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X-ray crystal structure of the fibrinolysis inhibitor {alpha}2-antiplasmin

Version 2 2016-12-11, 22:39
Version 1 2016-05-23, 04:52
posted on 2016-12-11, 22:39 authored by Ruby Law, James Whisstock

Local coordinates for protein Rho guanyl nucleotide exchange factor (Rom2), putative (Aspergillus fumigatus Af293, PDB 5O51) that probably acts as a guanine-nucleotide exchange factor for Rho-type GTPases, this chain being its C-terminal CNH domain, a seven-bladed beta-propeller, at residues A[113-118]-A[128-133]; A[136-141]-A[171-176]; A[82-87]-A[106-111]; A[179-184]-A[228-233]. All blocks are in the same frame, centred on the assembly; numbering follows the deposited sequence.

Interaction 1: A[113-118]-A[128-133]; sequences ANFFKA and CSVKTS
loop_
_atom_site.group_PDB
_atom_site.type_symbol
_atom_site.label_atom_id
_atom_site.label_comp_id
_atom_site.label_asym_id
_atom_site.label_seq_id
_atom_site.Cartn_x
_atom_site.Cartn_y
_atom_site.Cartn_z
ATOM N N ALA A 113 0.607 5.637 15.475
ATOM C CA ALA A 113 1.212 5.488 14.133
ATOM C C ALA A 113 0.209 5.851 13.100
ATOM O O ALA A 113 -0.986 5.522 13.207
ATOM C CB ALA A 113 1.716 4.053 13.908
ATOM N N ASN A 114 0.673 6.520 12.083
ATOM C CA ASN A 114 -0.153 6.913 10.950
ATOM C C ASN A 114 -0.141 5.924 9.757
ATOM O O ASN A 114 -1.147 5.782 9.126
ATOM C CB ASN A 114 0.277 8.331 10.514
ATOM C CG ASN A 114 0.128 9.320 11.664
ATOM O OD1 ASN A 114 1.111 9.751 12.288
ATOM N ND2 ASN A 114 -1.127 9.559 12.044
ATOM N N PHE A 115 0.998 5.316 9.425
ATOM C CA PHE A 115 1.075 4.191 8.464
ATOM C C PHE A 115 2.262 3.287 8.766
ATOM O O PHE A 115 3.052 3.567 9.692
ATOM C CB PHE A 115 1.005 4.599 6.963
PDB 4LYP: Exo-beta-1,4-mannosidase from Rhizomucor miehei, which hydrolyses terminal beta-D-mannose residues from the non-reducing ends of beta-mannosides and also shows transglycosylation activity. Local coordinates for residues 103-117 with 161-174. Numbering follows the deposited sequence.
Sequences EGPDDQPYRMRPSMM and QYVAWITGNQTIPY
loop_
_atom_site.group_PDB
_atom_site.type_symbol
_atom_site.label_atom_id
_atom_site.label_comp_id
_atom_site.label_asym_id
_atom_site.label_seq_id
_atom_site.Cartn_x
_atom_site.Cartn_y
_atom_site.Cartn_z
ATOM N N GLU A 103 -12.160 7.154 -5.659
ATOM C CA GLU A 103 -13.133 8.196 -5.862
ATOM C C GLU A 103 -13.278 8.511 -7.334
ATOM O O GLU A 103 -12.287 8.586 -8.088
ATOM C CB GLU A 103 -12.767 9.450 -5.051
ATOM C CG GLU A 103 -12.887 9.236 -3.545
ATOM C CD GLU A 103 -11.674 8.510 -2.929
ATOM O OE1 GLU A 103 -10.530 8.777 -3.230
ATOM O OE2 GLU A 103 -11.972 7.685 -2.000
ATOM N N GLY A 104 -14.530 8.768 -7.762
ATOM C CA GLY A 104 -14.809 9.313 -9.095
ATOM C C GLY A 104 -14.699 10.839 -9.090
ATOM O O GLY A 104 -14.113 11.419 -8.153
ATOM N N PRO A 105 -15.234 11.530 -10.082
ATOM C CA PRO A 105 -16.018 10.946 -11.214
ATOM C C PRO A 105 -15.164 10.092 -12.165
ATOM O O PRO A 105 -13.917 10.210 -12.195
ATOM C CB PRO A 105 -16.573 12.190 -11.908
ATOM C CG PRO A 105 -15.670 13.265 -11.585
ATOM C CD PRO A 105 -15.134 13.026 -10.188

The serpin alpha(2)-antiplasmin (SERPINF2) is the principal inhibitor of plasmin and inhibits fibrinolysis. Accordingly, alpha(2)-antiplasmin deficiency in humans results in uncontrolled fibrinolysis and a bleeding disorder. alpha(2)-antiplasmin is an unusual serpin, in that it contains extensive N- and C-terminal sequences flanking the serpin domain. The N-terminal sequence is crosslinked to fibrin by factor XIIIa, whereas the C-terminal region mediates the initial interaction with plasmin. To understand how this may happen, we have determined the 2.65A X-ray crystal structure of an N-terminal truncated murine alpha(2)-antiplasmin. The structure reveals that part of the C-terminal sequence is tightly associated with the body of the serpin. This would be anticipated to position the flexible plasmin-binding portion of the C-terminus in close proximity to the serpin Reactive Center Loop where it may act as a template to accelerate serpin/protease interactions.